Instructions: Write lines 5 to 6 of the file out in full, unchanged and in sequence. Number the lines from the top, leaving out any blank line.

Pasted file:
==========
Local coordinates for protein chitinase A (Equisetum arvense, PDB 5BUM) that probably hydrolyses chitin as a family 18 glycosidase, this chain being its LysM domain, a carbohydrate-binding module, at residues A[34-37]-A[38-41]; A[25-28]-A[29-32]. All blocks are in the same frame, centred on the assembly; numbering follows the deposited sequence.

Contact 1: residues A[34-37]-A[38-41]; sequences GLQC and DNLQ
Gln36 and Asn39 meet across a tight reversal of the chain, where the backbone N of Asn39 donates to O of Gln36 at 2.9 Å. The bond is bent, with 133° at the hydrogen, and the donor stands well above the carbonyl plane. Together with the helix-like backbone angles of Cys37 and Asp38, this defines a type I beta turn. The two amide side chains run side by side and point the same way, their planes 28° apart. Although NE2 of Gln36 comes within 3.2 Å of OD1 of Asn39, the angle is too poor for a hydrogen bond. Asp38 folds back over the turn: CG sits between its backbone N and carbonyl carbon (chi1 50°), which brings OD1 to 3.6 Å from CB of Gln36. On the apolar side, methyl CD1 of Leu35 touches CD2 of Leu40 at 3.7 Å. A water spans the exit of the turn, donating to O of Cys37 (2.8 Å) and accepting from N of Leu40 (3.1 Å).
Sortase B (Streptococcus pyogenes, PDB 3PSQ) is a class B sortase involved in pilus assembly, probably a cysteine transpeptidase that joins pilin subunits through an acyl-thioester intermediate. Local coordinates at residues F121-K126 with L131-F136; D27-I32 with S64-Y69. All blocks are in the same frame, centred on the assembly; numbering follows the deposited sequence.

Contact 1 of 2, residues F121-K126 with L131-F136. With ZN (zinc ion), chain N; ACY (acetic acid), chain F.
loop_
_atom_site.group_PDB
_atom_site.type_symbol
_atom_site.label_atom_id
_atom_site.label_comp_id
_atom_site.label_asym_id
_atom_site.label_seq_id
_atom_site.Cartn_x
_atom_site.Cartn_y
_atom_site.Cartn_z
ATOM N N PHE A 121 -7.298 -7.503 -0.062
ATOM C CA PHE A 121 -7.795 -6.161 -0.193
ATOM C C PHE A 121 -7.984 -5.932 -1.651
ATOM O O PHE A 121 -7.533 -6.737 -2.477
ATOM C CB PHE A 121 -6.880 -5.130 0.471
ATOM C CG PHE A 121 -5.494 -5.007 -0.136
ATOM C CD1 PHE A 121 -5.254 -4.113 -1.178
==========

Contact 1 of 2, residues F121-K126 with L131-F136. With ZN (zinc ion), chain N; ACY (acetic acid), chain F.
loop_